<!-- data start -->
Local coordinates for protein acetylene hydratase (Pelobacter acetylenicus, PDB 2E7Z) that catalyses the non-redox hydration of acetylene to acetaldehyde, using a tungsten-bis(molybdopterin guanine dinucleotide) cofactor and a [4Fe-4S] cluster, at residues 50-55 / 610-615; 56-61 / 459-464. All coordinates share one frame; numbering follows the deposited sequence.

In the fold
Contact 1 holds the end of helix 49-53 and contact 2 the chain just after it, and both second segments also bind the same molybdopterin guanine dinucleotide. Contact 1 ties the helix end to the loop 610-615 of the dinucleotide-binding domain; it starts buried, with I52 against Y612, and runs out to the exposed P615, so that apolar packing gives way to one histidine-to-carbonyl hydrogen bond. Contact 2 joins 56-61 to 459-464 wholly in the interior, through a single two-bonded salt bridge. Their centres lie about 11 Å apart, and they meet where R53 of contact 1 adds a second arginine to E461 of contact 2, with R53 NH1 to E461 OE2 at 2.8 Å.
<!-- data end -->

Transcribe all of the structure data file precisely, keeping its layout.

Local coordinates for protein acetylene hydratase (Pelobacter acetylenicus, PDB 2E7Z) that catalyses the non-redox hydration of acetylene to acetaldehyde, using a tungsten-bis(molybdopterin guanine dinucleotide) cofactor and a [4Fe-4S] cluster, at residues 50-55 / 610-615; 56-61 / 459-464. All coordinates share one frame; numbering follows the deposited sequence.

In the fold
Contact 1 holds the end of helix 49-53 and contact 2 the chain just after it, and both second segments also bind the same molybdopterin guanine dinucleotide. Contact 1 ties the helix end to the loop 610-615 of the dinucleotide-binding domain; it starts buried, with I52 against Y612, and runs out to the exposed P615, so that apolar packing gives way to one histidine-to-carbonyl hydrogen bond. Contact 2 joins 56-61 to 459-464 wholly in the interior, through a single two-bonded salt bridge. Their centres lie about 11 Å apart, and they meet where R53 of contact 1 adds a second arginine to E461 of contact 2, with R53 NH1 to E461 OE2 at 2.8 Å.